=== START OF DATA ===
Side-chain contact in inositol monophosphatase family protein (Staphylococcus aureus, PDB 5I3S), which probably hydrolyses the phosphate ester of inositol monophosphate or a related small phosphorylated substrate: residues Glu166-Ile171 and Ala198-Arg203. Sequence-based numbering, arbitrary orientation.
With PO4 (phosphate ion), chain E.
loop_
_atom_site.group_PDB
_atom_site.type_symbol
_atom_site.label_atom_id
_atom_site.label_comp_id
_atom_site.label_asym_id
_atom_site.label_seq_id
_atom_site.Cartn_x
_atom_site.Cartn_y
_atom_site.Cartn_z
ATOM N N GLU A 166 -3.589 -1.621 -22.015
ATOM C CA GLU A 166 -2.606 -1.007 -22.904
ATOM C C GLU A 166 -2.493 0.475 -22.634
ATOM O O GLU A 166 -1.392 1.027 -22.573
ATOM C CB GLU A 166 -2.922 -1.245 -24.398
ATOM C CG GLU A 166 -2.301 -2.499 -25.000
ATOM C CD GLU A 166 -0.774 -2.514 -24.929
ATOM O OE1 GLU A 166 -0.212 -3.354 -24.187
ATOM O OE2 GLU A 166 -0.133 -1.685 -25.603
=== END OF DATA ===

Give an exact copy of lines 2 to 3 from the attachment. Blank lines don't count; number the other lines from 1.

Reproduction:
With PO4 (phosphate ion), chain E.
loop_